Research indicates that significant public health impact is not unprecedented from a major oil spill on the water. Attorney Smith’s lawsuit will seek requisite protective equipment, training, and air monitoring for response workers as well as bans on release forms for fishermen to get work.
Mr. Smith released the following statement:
“Reports of chemical exposures have come to my office by those responding to the spill. It is absolutely essential that appropriate personal protective equipment, including VOC respirators, and training be provided to those volunteers responding to the spill. We have been informed that this was not necessarily a step taken in the Exxon Valdez incident and many of the fisherman and volunteer responders became ill. As a result, we will be amending our injunctive relief claims to require the provisioning of personal protective equipment and training to all those responding to the spill, and requiring immediate monitoring of the air discharges. We will also seek to enjoin any efforts by BP to require fishermen to sign release forms in order to work on the clean-up.
“Questions that should be foremost on everyone’s minds are: What are the results of the worst-case air dispersion modeling conducted by BP and the federal government; and, if air dispersion modeling and risk assessment has not been done based on a worst-case scenario, why not?
“For example, on July 27, 2003, the Greek tanker Tasman Spirit carrying crude oil from Iran to Pakistan ran aground at the entrance to Karachi Port. Later, the ship broke and eventually spilled more than 35,000 tons of oil into the sea and along seven miles of the highly populated residential and recreational coastline.
“Fumes from the volatile organic compounds and mist containing hydrocarbons, accompanied by a strong smell, dispersed into the residential area. Local hospitals reported many cases of headaches, nausea and dizziness, and 17 schools in the vicinity were closed for about a week. Local media showed pictures of piles of dead fish and turtles on the oiled beach. An initial assessment suggested that about 11,000 metric tons of volatile organic compounds entered the air after the spills.
“Back of the envelope calculations today indicate that in excess of 100,000 tons of volatile organic compounds could easily enter the atmosphere from the BP spill in the Gulf, and expose those downwind. Oil is composed of numerous hazardous and toxic carcinogens.
“According to expert toxicologist Dr. William Sawyer, there are three primary human risks associated with exposure to Louisiana crude oil (detailed following release), including direct contact, direct inhalation of volatile hydrocarbons and ozone hazard.
“The people of the Gulf Coast, particularly those in Louisiana, have every reason to demand total and complete information about the potentials of this disaster. The people of this region have been put at risk after Katrina when information failed to be provided in a timely and sufficient manner. This cannot be repeated.”
Mr. Smith referenced this link regarding the incident in Pakistan:
The lawsuit reference by Mr. Smith can be downloaded at:
For information about Mr. Smith, see http://www.smithstag.com
C. BRYLSKI (504) 897-6110/460-1468 or HEATHER HARPER (504) 289-0499 (LOUISIANA PRESS)
J. OLDHAM (OUTSIDE LOUISIANA/ NATIONAL PRESS) (703) 519-1283 (w) (571) 296-7747 (c) or (703) 371-7143 (c)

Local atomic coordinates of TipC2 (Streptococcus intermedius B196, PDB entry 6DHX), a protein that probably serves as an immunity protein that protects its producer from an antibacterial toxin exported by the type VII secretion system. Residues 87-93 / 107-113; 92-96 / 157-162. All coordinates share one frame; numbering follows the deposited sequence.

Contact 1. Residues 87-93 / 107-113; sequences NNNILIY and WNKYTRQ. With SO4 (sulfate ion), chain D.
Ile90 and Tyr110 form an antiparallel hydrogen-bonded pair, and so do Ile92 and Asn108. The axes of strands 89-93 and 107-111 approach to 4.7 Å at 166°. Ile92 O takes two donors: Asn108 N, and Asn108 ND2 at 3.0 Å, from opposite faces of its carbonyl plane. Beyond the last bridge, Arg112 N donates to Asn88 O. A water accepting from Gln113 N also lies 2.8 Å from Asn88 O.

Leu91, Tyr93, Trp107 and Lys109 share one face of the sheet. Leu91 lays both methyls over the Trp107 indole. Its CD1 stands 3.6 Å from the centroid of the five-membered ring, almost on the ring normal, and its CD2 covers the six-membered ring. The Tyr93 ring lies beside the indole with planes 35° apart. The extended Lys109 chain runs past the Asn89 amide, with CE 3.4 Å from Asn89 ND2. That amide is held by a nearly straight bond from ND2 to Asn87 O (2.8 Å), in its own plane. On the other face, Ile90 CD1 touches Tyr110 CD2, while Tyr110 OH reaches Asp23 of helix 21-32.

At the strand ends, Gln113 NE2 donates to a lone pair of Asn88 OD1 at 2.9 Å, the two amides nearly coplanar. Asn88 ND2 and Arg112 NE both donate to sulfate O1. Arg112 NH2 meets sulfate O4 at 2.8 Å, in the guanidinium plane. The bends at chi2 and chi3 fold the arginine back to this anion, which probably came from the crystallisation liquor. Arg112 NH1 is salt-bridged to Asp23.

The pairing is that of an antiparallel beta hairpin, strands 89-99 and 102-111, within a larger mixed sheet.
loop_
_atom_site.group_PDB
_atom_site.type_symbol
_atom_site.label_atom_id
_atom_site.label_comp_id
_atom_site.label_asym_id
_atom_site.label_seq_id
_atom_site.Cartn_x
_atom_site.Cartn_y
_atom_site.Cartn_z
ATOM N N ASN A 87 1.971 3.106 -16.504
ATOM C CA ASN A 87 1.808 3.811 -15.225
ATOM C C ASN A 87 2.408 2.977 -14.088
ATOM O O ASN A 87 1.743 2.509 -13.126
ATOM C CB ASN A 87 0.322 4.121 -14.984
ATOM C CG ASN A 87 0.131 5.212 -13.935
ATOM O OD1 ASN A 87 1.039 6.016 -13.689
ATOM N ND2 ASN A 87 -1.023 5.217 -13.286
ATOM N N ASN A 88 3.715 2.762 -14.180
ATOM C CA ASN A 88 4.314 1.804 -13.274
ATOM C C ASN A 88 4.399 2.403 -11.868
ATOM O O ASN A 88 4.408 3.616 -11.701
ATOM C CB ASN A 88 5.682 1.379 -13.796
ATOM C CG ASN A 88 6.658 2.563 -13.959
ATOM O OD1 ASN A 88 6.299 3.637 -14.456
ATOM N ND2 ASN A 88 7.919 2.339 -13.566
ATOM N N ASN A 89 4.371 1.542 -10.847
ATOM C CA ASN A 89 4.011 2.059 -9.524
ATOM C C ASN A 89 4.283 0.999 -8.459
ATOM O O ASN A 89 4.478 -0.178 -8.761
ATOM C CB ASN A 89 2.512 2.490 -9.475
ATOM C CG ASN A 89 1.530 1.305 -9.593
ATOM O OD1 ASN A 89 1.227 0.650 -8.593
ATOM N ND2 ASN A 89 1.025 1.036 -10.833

The three primary human risks associated with exposure to Louisiana crude oil, according to expert toxicologist Dr. William Sawyer:
1. Direct contact
Volunteers, fishermen, residents or other personnel who directly contact the oil or sludge associated with the BP spill should be appropriately trained with personal protective gear and decontamination procedures since Louisiana crude is known to contain carcinogenic chemicals such as polynuclear aromatic hydrocarbons (PAHs). Repeated contact without proper protection over an extended period poses a substantial health risk of skin cancer and other malignancies. Additionally, the PAH-contaminated oil and tar is readily transmitted from gloves, boots, tools and tracked in soil into the living quarters of residents posing a risk to children who may receive further exposure.
2. Direct inhalation of volatile hydrocarbons
Under certain atmospheric conditions, reports have documented adverse health effects in humans from the inhalation of the volatile fraction emanating from large-scale crude oil releases. The volatile hydrocarbon fraction of crude oil contains aromatic hydrocarbons such as toluene, xylenes and benzene at levels from 0.1 percent to greater than 1 percent. The potential for such health effects are highly dependent on release quantity and atmospheric conditions (wind, atmospheric inversion) and potentially include upper respiratory irritation effects, neurological effects and risk to the developing fetus among pregnant females. This is primarily an issue for those living in close proximity to the shoreline and may include large-scale coastal city populations in the event of complete catastrophic failure/release. Emergency management must anticipate this remote possibility.
3. Ozone hazard
In the event of sustained or catastrophic crude oil releases with specific meteorological conditions present, sufficient volatile hydrocarbons would be present to catalyze the generation of high ozone levels within urban areas such as New Orleans. Ozone is formed in the lower atmosphere regions from the interaction of hydrocarbons and nitrogen dioxide with sunlight. Nitrogen dioxide is already present in urban areas from auto exhaust and other combustion sources. Ozone levels in excess of 40 parts per billion in urban areas are associated with increased morbidity and mortality. Controlled burns would further exacerbate ozone formation.